“You must never confuse the faith that you will prevail in the end… with the discipline to confront the most brutal facts of your current reality, whatever they may be.”
That quote comes from U.S. Navy Admiral James Stockdale, who was captured by the Vietnamese, tortured over twenty times, and imprisoned for eight years during the Vietnam War. During that time he observed that those POWs with a deep sense of pessimism and dread would lose hope, succumb to their conditions, and eventually die.
But he also observed those who were wildly optimistic eventually became overwhelmed with despair, and false hope. According to Stockdale,
“They were the ones who said, ‘We’re going to be out by Christmas.’ And Christmas would come, and Christmas would go. Then they’d say, ‘We’re going to be out by Easter.’ And Easter would come, and Easter would go. And then Thanksgiving, and then it would be Christmas again. And they died of a broken heart.”
This is also why the feel-good self-esteem movement started in the 1960s may not have worked out as planned. Simply feeling good about yourself doesn’t necessarily translate to a higher sense of capability. To put it another way, according to psychologist Martin Seligman, the feel-good self-esteem movement made “competition” a dirty word.
There is very little evidence that simply feeling good about oneself causes better grades, better work performance, or better thinking. Instead we should be focusing on self-efficacy – the strength of our belief in our own abilities to reach our goals and achieve our potential.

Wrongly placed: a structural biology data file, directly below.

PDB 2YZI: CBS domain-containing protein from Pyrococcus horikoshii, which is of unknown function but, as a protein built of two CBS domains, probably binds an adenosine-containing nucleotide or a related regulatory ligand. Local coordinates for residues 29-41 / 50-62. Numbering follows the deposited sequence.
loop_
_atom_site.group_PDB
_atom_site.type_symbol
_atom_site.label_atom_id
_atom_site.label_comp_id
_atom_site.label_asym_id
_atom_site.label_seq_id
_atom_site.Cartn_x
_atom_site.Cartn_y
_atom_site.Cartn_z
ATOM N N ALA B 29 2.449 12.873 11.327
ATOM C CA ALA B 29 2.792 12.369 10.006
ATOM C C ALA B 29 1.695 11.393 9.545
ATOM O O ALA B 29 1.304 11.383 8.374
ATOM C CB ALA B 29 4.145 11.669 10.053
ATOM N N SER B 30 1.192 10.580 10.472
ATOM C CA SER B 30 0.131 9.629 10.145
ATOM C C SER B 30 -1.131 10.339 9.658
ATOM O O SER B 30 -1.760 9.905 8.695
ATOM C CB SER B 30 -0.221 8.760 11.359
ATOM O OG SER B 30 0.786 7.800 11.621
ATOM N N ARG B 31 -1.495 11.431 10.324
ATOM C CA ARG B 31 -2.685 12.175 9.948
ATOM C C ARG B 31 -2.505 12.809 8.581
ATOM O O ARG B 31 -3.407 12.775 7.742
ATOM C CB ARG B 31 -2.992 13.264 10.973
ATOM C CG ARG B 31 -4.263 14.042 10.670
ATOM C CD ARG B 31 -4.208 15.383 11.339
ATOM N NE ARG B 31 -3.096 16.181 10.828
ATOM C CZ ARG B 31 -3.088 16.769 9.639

Those who persevere in the face of daunting obstacles are those who have a sense of realistic idealism. They have the ability to visualize and identify an ideal outcome, yet also an ability to realistically face challenges, including the unexpected challenges which will surely arise.
Another trait of those who possess realistic optimism is they lift other people up. During the depths of despair during their incarceration, James Stockdale used an alphabetic communication code by tapping on the walls of the prison cells. In this way the prisoners were able to communicate and not feel completely isolated in captivity.
Our world view is not simply a fixed condition of our situation. We have the power to choose our reaction to changing circumstances, and also to decide whether or not we have the ability to make a difference.
Pessimists, on the other hand, believe that bad events are someone’s fault, will last a long time, and undermine everything.
When things go sideways, remember that circumstances are temporary, local, and situational. It won’t last forever, it’s not everywhere, and it’s not someone’s fault.
Remember James Stockdale. Believing you can make a difference is a choice.
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Shawn Hunter is President and Founder of Mindscaling, a company building beautiful online learning courses based on the work of best-selling authors. My new book Small Acts of Leadership, (Routledge) just released. You can grab a copy now. Have a meeting coming up? Let’s talk.